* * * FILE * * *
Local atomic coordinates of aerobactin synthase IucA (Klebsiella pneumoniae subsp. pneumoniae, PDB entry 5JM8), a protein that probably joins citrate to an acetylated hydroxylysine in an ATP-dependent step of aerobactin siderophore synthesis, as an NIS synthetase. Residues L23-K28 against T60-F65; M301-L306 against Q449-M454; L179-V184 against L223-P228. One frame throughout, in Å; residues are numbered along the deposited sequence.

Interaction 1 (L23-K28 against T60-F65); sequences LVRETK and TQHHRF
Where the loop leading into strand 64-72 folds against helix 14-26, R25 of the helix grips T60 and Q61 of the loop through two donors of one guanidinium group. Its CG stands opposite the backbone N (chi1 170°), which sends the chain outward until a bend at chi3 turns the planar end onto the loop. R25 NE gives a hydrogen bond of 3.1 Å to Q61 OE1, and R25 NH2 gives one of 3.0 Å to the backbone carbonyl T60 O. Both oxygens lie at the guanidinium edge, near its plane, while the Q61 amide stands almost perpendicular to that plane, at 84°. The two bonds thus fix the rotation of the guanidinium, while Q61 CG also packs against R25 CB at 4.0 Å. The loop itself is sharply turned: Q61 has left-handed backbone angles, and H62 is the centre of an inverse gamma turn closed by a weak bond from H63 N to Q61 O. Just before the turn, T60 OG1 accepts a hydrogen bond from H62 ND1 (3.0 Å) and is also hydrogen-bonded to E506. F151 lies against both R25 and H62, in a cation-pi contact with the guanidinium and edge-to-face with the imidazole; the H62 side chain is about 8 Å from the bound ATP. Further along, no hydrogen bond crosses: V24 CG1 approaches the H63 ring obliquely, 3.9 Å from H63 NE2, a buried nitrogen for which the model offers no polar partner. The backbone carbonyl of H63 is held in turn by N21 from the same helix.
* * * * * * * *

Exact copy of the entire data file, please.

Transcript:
Local atomic coordinates of aerobactin synthase IucA (Klebsiella pneumoniae subsp. pneumoniae, PDB entry 5JM8), a protein that probably joins citrate to an acetylated hydroxylysine in an ATP-dependent step of aerobactin siderophore synthesis, as an NIS synthetase. Residues L23-K28 against T60-F65; M301-L306 against Q449-M454; L179-V184 against L223-P228. One frame throughout, in Å; residues are numbered along the deposited sequence.

Interaction 1 (L23-K28 against T60-F65); sequences LVRETK and TQHHRF
Where the loop leading into strand 64-72 folds against helix 14-26, R25 of the helix grips T60 and Q61 of the loop through two donors of one guanidinium group. Its CG stands opposite the backbone N (chi1 170°), which sends the chain outward until a bend at chi3 turns the planar end onto the loop. R25 NE gives a hydrogen bond of 3.1 Å to Q61 OE1, and R25 NH2 gives one of 3.0 Å to the backbone carbonyl T60 O. Both oxygens lie at the guanidinium edge, near its plane, while the Q61 amide stands almost perpendicular to that plane, at 84°. The two bonds thus fix the rotation of the guanidinium, while Q61 CG also packs against R25 CB at 4.0 Å. The loop itself is sharply turned: Q61 has left-handed backbone angles, and H62 is the centre of an inverse gamma turn closed by a weak bond from H63 N to Q61 O. Just before the turn, T60 OG1 accepts a hydrogen bond from H62 ND1 (3.0 Å) and is also hydrogen-bonded to E506. F151 lies against both R25 and H62, in a cation-pi contact with the guanidinium and edge-to-face with the imidazole; the H62 side chain is about 8 Å from the bound ATP. Further along, no hydrogen bond crosses: V24 CG1 approaches the H63 ring obliquely, 3.9 Å from H63 NE2, a buried nitrogen for which the model offers no polar partner. The backbone carbonyl of H63 is held in turn by N21 from the same helix.